- Actual correction like the last downturn 30%: In many locations prices fell considerably more than 30%, but assume a 30% decline which is plausible in many markets. With a 30% decline the sales price would be 350k. This is where everything gets interesting. Assume the mortgage is still 400k, the lender would take a 50k hit. Under this scenario, the total loss is 150k, the fund likely will try to recoup their 50k from the homeowner. In essence, the lender would take a hit, the homeowner would lose all equity, and the fund would be left with nothing (other than possibly a claim against the homeowner for the loss which is basically worthless)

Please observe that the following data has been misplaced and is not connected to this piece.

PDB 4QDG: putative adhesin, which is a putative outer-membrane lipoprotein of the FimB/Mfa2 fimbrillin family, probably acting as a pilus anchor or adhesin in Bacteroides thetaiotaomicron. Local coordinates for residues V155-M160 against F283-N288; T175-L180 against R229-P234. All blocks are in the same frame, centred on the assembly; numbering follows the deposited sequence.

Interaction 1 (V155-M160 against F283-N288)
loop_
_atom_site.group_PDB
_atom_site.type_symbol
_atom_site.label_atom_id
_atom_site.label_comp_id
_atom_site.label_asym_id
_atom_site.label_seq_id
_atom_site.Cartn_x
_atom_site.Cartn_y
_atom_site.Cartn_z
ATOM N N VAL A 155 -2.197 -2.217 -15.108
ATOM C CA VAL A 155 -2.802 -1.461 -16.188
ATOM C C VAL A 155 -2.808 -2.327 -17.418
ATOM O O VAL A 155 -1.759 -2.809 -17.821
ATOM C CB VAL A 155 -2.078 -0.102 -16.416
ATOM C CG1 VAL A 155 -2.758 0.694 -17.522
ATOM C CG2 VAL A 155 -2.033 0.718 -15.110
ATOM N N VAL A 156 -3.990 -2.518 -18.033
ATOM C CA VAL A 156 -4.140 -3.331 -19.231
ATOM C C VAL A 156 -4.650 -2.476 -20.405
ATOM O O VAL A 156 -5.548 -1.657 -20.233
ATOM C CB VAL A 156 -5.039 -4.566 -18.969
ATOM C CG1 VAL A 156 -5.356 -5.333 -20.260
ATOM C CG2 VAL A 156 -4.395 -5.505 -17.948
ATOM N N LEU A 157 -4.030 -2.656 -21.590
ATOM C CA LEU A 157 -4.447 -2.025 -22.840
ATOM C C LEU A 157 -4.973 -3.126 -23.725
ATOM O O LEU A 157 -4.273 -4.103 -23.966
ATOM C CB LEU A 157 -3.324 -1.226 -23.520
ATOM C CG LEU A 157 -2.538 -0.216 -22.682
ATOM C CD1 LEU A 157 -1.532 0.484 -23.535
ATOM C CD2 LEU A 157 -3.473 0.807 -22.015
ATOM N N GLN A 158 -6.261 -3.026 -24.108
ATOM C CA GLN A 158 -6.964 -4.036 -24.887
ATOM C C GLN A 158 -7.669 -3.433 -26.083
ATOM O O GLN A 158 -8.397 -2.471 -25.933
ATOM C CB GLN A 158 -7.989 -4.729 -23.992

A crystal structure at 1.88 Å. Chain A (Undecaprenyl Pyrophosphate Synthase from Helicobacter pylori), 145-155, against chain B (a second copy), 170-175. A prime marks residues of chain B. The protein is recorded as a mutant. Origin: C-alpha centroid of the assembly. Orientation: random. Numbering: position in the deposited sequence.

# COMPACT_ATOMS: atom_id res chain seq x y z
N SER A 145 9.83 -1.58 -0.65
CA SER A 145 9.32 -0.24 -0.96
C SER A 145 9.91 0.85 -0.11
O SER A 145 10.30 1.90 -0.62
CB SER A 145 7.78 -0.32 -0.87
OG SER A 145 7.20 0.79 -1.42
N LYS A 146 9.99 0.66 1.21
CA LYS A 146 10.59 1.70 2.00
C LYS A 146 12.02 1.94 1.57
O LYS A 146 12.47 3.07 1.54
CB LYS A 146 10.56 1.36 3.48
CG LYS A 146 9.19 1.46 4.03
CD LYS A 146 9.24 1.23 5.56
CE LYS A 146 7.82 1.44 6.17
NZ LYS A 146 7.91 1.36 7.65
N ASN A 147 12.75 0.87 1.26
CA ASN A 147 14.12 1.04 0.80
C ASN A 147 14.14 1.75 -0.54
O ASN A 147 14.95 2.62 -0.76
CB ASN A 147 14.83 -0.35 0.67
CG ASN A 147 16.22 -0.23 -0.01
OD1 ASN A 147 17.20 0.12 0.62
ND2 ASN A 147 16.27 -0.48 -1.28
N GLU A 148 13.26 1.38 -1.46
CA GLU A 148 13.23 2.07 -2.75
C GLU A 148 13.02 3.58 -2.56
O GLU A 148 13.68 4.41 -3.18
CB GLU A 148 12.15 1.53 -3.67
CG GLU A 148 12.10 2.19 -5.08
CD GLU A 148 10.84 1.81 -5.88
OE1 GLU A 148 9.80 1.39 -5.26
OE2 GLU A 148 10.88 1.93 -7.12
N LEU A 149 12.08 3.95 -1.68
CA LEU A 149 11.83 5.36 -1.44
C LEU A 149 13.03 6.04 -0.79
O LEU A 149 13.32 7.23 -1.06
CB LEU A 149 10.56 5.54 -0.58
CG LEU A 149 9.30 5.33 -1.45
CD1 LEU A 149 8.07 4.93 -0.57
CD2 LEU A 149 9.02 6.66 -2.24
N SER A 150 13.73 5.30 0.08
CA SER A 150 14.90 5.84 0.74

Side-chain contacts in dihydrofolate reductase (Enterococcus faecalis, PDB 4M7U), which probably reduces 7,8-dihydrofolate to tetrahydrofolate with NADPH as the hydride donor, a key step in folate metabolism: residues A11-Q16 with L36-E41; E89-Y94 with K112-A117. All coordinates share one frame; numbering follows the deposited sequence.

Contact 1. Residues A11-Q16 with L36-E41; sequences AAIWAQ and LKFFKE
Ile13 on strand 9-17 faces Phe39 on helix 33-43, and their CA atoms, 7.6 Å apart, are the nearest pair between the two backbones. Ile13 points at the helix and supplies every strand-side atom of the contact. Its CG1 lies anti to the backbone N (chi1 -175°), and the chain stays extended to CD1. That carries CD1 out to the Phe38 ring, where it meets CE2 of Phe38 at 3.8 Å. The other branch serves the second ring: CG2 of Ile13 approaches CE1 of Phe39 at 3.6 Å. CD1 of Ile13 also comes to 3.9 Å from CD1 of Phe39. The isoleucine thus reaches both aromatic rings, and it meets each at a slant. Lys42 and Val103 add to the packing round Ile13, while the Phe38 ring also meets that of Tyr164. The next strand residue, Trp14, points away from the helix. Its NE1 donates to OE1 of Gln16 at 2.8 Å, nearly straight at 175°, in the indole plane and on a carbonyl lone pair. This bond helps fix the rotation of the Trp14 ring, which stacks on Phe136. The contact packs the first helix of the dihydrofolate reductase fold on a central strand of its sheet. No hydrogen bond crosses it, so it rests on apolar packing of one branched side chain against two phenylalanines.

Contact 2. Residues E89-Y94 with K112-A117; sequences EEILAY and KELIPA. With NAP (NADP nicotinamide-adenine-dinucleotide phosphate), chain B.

What are the risks? The primary risk is that the risk itself it “bifurcated” (split) amongst various parties. In a traditional loan a homeowner has 20% at risk typically. The homeowner will be above breakeven as long as prices don’t drop more than 20% or so. In the last crisis, many homeowners “walked away” when their mortgage was underwater. With putting only 10% down, this is a much great probability of someone “walking away” when there is a price correction since the homeowners have less “skin in the game”. From the last recession we found that loan to value was the number one determinant of loan performance. As loan to value increases the probability of default increases. Below I highlighted the risks to each of the five stakeholders: